This week the stimulus negotiations have been focused on a series of self-imposed 48-hour deadlines.
House Speaker Nancy Pelosi said on Sunday a deal was needed by Tuesday evening to implement something before the election. On Tuesday evening, she let the deadline pass and sent a letter to colleagues saying, “I remain hopeful that we can reach an agreement before the election.”
The clock started up again on Wednesday morning when White House Chief of staff Mark Meadows, in a Fox interview, set a new deadline, saying “we do share one goal and that is hopefully to get some kind of deal in the next 48 hours or so.”
Douglas Holtz-Eakin, who was chief economist of the President’s Council of Economic Advisers in the George W. Bush administration, has been involved in the highest levels of Congressional negotiations over the years and isn’t paying the ever shifting deadlines any mind. “It’s part of the political posturing,” he said in an interview with Yahoo Finance. “It’s just not real, it’s part of the theatrics.”
Negotiate ‘through the election’
Holtz-Eakin is skeptical any deal is likely before the election, predicting that the politics on the Democratic side will likely lead Pelosi to “negotiate optimistically cheerfully right through the election.”
“We had a purpose in the timetable,” Pelosi said Tuesday of the missed deadline, “which is that we would establish where we were.”
Republicans, likewise, are motivated to stay at the table and don’t want to be seen as walking away from relief for Americans.
The Biden campaign, Holtz-Eakin said, currently sits with a commanding lead in the polls and would not be inclined to a deal that could “change the ground on which the campaign is being run.”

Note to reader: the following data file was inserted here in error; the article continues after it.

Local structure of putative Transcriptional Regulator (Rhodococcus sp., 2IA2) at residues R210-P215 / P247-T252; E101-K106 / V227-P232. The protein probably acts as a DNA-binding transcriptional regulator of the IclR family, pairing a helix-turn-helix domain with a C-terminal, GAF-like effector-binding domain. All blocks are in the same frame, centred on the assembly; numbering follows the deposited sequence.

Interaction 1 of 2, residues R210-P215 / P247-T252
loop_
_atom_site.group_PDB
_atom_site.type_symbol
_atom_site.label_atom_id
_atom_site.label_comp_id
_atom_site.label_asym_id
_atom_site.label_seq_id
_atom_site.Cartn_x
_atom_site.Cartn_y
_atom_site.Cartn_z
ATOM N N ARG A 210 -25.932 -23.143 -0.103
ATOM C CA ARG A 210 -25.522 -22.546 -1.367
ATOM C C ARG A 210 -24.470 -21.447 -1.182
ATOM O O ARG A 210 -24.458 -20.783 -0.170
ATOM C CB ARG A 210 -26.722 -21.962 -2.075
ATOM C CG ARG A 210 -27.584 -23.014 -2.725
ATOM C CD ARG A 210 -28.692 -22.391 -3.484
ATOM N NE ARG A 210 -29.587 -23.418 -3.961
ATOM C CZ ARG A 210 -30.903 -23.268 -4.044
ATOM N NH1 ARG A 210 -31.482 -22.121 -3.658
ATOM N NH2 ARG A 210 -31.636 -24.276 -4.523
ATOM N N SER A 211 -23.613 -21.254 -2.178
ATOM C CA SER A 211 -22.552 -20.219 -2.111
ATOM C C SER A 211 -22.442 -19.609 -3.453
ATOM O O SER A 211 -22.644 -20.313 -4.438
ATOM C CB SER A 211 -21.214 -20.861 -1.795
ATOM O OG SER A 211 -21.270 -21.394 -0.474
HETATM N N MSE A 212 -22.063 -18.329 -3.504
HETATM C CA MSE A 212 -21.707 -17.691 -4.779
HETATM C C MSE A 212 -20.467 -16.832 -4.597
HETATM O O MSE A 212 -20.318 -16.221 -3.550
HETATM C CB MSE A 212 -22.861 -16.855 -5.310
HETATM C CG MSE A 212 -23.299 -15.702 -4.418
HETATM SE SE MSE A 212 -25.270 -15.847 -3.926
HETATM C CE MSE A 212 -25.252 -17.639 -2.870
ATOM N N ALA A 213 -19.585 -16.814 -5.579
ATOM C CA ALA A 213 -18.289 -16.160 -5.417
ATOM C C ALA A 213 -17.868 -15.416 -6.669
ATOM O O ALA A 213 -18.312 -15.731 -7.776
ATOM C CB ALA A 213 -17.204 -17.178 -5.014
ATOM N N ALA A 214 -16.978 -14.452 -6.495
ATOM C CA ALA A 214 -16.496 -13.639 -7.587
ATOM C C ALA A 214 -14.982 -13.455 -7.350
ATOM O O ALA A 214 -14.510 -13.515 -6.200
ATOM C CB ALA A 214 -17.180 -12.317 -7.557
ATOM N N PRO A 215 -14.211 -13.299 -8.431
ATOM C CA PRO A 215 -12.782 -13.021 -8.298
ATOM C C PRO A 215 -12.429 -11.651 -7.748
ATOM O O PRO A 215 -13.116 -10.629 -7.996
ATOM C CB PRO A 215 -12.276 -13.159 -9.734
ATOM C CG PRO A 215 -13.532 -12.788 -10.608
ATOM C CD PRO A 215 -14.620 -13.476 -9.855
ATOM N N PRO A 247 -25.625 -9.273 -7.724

Holtz-Eakin is president of the American Action Forum and has worked in a variety of influential economics roles for years. He was was director of the Congressional Budget Office in the early 2000s, and later worked as director of domestic and economic policy for the John McCain presidential campaign in 2007 and 2008.
On Wednesday, Pelosi and other officials flagged a range of outstanding issues where both sides remain apart – including spending on state and local governments, school safety, and limiting business liability.
‘What does [Trump] really want?’
The other factor that contributes to pessimism about any imminent deal is President Trump himself.
Earlier this month, Trump tweeted, “I have instructed my representatives to stop negotiating until after the election” before immediately reversing course. Soon enough he claimed to support an even bigger deal than the Democrats had proposed, and the Republicans appeared willing to accept.
Pelosi is holding up STIMULUS, not the Republicans!
— Donald J. Trump (@realDonaldTrump) October 15, 2020
“Did you ever hear a word called negotiation? We’re negotiating,” was the president’s response last week when confronted with his shifting positions at a town hall with NBC.
For Holtz-Eakin, the question is, “What does he really want in a stimulus bill? Your guess is as good as mine.”
And given the back and forth, don’t expect many experts in Washington to be waiting with bated breath Friday when the latest deadline approaches.
“There isn’t any natural deadline” outside of the election, Holtz-Eakin says, predicting that any new deadlines will continue to fall. “I don’t think it’s going to be a go until after the election.“
Ben Werschkul is a producer for Yahoo Finance in Washington, DC.